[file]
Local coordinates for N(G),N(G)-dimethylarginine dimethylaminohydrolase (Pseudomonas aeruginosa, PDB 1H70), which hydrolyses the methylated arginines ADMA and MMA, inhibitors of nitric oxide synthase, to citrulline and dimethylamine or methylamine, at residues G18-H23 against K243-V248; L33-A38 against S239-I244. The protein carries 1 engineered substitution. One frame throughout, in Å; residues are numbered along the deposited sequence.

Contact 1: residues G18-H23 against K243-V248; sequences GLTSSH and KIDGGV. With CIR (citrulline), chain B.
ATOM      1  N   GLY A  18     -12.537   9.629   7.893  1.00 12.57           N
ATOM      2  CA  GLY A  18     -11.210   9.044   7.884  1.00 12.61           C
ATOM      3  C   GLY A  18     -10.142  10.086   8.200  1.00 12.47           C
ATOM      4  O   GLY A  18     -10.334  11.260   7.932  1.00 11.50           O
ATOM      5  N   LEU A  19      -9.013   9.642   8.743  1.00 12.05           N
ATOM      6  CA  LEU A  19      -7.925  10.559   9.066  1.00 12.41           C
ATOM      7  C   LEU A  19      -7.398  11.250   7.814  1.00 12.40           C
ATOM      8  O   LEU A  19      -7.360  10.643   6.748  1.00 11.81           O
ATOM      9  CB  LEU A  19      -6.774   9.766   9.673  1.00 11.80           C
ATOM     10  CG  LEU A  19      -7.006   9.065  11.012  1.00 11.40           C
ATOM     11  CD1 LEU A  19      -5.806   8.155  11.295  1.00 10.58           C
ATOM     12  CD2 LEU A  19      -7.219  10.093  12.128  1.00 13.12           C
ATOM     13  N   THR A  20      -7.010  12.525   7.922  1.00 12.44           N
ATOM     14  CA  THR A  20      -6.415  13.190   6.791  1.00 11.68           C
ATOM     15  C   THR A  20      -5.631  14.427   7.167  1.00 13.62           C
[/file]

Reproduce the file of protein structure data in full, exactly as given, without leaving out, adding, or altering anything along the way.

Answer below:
Local coordinates for N(G),N(G)-dimethylarginine dimethylaminohydrolase (Pseudomonas aeruginosa, PDB 1H70), which hydrolyses the methylated arginines ADMA and MMA, inhibitors of nitric oxide synthase, to citrulline and dimethylamine or methylamine, at residues G18-H23 against K243-V248; L33-A38 against S239-I244. The protein carries 1 engineered substitution. One frame throughout, in Å; residues are numbered along the deposited sequence.

Contact 1: residues G18-H23 against K243-V248; sequences GLTSSH and KIDGGV. With CIR (citrulline), chain B.
ATOM      1  N   GLY A  18     -12.537   9.629   7.893  1.00 12.57           N
ATOM      2  CA  GLY A  18     -11.210   9.044   7.884  1.00 12.61           C
ATOM      3  C   GLY A  18     -10.142  10.086   8.200  1.00 12.47           C
ATOM      4  O   GLY A  18     -10.334  11.260   7.932  1.00 11.50           O
ATOM      5  N   LEU A  19      -9.013   9.642   8.743  1.00 12.05           N
ATOM      6  CA  LEU A  19      -7.925  10.559   9.066  1.00 12.41           C
ATOM      7  C   LEU A  19      -7.398  11.250   7.814  1.00 12.40           C
ATOM      8  O   LEU A  19      -7.360  10.643   6.748  1.00 11.81           O
ATOM      9  CB  LEU A  19      -6.774   9.766   9.673  1.00 11.80           C
ATOM     10  CG  LEU A  19      -7.006   9.065  11.012  1.00 11.40           C
ATOM     11  CD1 LEU A  19      -5.806   8.155  11.295  1.00 10.58           C
ATOM     12  CD2 LEU A  19      -7.219  10.093  12.128  1.00 13.12           C
ATOM     13  N   THR A  20      -7.010  12.525   7.922  1.00 12.44           N
ATOM     14  CA  THR A  20      -6.415  13.190   6.791  1.00 11.68           C
ATOM     15  C   THR A  20      -5.631  14.427   7.167  1.00 13.62           C